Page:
The Ravens acknowledged their new-look line could lead to more traditional formations on defense, but not a change from that group's successful tradition.
A week after the arrival of Trevor Pryce and Justin Bannan - and perhaps a return of the 4-3 alignment - coordinator Rex Ryan said the Ravens will remain among the elite defenses.
There has been some question as to whether the Ravens can maintain that excellence after losing their top two free-agent targets on the defensive line.
Unable to retain nose tackle Maake Kemoeatu, the Ravens opted to go with a smaller and quicker replacement in Bannan. When they lost defensive end Tony Weaver, they responded by signing Pryce, who is more of a pass rusher than a run stopper.
While some NFL observers consider these additions as Band-Aids, Ryan said the Ravens are ready to prove otherwise.
"We're fortunate to be able to add two quality players," Ryan said. "I'm excited and I can't wait. What's exciting to me is to have [safety] Ed Reed and [linebacker] Ray Lewis on the field for 16 games next year."
With those two former NFL Defensive Players of the Year missing a bulk of the 2005 season with injuries, the Ravens' defense came up with some creative ways to finish No. 5 in the league.
The Ravens alternated from a 3-4 formation (three linemen and four linebackers) to an unconventional 4-4 look (with linebacker Adalius Thomas playing safety). Although Ryan doesn't want to pigeonhole his defense, he said there will be more four-man fronts than last season (with Pryce and Terrell Suggs at ends and Bannan and Kelly Gregg at tackles).
"Obviously, with guys that we've added, we can be able to line up in some traditional defenses and get after you," Ryan said. "We still want to be able to play multiple fronts. We're not going to do offenses any favor and just line up. Everyone wants to target you: Are you a 4-3 or 3-4? We're just multiple. We truly define that."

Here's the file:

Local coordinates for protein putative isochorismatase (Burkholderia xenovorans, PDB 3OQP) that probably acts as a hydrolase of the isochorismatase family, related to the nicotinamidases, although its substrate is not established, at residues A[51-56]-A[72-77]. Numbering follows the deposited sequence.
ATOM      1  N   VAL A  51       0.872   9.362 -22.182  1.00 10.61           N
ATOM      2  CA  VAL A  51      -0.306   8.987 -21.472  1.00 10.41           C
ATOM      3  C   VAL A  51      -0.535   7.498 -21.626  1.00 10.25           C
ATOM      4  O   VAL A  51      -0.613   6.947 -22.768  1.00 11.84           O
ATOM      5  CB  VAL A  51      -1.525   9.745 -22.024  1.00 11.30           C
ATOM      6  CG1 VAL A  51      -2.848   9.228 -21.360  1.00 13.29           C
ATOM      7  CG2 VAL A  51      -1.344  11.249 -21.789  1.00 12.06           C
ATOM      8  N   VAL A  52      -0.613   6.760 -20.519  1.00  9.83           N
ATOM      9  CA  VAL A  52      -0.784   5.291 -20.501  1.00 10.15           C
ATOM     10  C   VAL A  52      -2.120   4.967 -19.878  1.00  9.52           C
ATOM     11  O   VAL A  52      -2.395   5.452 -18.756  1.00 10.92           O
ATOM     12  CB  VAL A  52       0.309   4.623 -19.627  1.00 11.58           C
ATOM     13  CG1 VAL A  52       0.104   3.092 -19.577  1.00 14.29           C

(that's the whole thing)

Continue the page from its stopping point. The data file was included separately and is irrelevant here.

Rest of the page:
Whatever alignment the Ravens choose, the toughest task is making up for the lack of girth inside.
The Ravens are banking on two high-effort linemen - Bannan and Gregg - to shield blockers from Lewis. Gregg will be asked to be the same cog at nose tackle as Kemoeatu despite, at 310, weighing 40 fewer pounds.
"Kelly played nose a couple of years ago, and, in my opinion, he was the best in the league," Ryan said. "I'm not worried about Kelly Gregg one bit as far as size. He's a big man, but he's just short. He's going to whip any of those big guys that you're talking about."
The other concern surrounding the Ravens' line is the health of Pryce. After missing 14 games in 2004 with a herniated disc in his lower back, he recorded four sacks last season, his lowest total for a full season.
"On my [Ravens] physical, the doctors gave me an X-ray, and she said she couldn't find anywhere where I got hurt on my back," Pryce said. "So that pretty much answers the question for you."
The Ravens say Pryce's brash attitude makes him a perfect fit for this defense.
"He's angry and we're happy about that," Ryan said. "We want all of our guys to have a little chip on their shoulder."